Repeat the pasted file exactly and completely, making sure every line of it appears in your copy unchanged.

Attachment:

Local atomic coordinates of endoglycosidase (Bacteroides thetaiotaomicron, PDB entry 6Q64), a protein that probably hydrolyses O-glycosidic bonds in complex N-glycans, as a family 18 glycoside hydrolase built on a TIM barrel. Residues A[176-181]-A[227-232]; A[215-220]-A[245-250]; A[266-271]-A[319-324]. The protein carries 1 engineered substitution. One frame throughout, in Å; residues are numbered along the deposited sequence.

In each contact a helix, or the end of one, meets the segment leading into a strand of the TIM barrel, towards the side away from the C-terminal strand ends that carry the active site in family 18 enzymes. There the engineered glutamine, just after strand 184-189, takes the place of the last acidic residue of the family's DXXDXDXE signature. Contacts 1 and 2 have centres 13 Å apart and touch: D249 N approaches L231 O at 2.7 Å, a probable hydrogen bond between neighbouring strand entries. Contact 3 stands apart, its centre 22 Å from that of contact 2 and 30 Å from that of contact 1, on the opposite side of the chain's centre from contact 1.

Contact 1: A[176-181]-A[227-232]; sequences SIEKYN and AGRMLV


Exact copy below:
Local atomic coordinates of endoglycosidase (Bacteroides thetaiotaomicron, PDB entry 6Q64), a protein that probably hydrolyses O-glycosidic bonds in complex N-glycans, as a family 18 glycoside hydrolase built on a TIM barrel. Residues A[176-181]-A[227-232]; A[215-220]-A[245-250]; A[266-271]-A[319-324]. The protein carries 1 engineered substitution. One frame throughout, in Å; residues are numbered along the deposited sequence.

In each contact a helix, or the end of one, meets the segment leading into a strand of the TIM barrel, towards the side away from the C-terminal strand ends that carry the active site in family 18 enzymes. There the engineered glutamine, just after strand 184-189, takes the place of the last acidic residue of the family's DXXDXDXE signature. Contacts 1 and 2 have centres 13 Å apart and touch: D249 N approaches L231 O at 2.7 Å, a probable hydrogen bond between neighbouring strand entries. Contact 3 stands apart, its centre 22 Å from that of contact 2 and 30 Å from that of contact 1, on the opposite side of the chain's centre from contact 1.

Contact 1: A[176-181]-A[227-232]; sequences SIEKYN and AGRMLV